After a brief, rocky marriage, Current TV has reportedly ended its relationship with Keith Olbermann. As if that's not juicy enough on its own, Olbermann replacement is none other than disgraced former New York governor and failed CNN host Eliot Spitzer, whose new show Viewpoint will get Olbermann's spot, according to the New York Times. Spitzer's first show will be tonight.
Politico has the full memo from Current, signed by founders Al Gore and Joel Hyatt, which reads in part:
Current was also founded on the values of respect, openness, collegiality, and loyalty to our viewers. Unfortunately these values are no longer reflected in our relationship with Keith Olbermann and we have ended it.
We are moving ahead by honoring Current's values. Current has a fundamental obligation to deliver news programming with a progressive perspective that our viewers can count on being available daily — especially now, during the presidential election campaign. Current exists because our audience desires the kind of perspective, insight and commentary that is not easily found elsewhere in this time of big media consolidation.
In late January, Spitzer subbed for Olbermann on Countdown, when the regular host reportedly had bronchitis. "It's possible Current TV is testing the waters with the former Governor," TV Newser reported at the time; who knew it was for Olbermann's job specifically? Current's statement calls Spitzer "a veteran public servant and an astute observer of the issues of the day." Spitzer's previous stint as a television host on CNN didn't last long, as Parker/Spitzer quickly became In the Arena and soon after, was cancelled altogether.
Olbermann started his run on Current last June, and in character, included some shots at his previous employer, MSNBC, in his very first broadcast. Not long after, Olbermann ditched the relatively new network by reportedly refusing to cover the Iowa caucuses, "apparently out of frustration about technical difficulties that have plagued his 8 p.m. program." Olbermann countered those reports by claiming, "I was not given a legitimate opportunity to host under acceptable conditions."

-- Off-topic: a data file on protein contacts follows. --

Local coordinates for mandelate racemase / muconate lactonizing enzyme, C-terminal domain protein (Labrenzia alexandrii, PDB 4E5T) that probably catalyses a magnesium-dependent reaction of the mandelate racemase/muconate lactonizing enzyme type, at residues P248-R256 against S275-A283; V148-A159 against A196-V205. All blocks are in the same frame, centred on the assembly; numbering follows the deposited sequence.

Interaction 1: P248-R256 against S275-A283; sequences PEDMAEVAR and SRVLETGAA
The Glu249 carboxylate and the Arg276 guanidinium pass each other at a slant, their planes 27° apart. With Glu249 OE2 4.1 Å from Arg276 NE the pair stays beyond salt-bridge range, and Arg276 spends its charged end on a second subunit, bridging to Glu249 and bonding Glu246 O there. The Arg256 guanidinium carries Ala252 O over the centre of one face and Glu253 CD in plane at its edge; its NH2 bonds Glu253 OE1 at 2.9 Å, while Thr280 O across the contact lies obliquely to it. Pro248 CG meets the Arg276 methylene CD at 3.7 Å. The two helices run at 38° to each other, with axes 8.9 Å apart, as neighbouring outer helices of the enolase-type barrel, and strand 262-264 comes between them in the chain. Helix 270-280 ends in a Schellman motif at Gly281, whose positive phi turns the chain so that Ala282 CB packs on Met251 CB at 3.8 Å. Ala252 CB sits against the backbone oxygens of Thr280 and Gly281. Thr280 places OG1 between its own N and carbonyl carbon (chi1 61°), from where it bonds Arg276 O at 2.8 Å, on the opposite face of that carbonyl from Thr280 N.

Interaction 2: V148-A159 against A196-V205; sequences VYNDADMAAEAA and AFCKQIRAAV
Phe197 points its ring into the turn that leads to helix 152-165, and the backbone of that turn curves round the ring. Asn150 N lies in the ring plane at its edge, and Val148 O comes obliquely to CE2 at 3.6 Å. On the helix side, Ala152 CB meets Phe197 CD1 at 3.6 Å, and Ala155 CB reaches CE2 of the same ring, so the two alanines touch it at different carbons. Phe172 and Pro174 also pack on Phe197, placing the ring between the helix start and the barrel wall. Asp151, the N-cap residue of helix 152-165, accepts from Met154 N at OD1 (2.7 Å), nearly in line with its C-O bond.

Olbermann returned to the station for the New Hampshire primary, but the reconciliation has proven to be brief — he's never been known as easy to work with, dating back to his contentious years at ESPN. As a Current executive said upon the first feud, "This is Keith being Keith." Surely we'll get his side of things soon.
Update: Indeed, Olbermann has a statement, which he decided to put out 140 characters at a time on Twitter. (Someone get this guy a blog.) He's threatening legal action against Current:
I'd like to apologize to my viewers and my staff for the failure of Current TV. Editorially, Countdown had never been better. But for more than a year I have been imploring @AlGore and @JoelHyatt to resolve our issues internally, while I've been not publicizing my complaints, and keeping the show alive for the sake of its loyal viewers and even more loyal staff. Nevertheless, Mr. Gore and Mr. Hyatt, instead of abiding by their promises and obligations and investing in a quality news program, finally thought it was more economical to try to get out of my contract. It goes almost without saying that the claims against me in Current's statement are untrue and will be proved so in the legal actions I will be filing against them presently. To understand Mr. Hyatt’s “values of respect, openness, collegiality and loyalty,” I encourage you to read of a previous occasion Mr. Hyatt found himself in court for having unjustly fired an employee. That employee’s name was Clarence B. Cain. In due course, the truth of the ethics of Mr. Gore and Mr. Hyatt will come out. For now, it is important only to again acknowledge that joining them was a sincere and well-intentioned gesture on my part, but in retrospect a foolish one. That lack of judgment is mine and mine alone, and I apologize again for it.
This post has been updated throughout.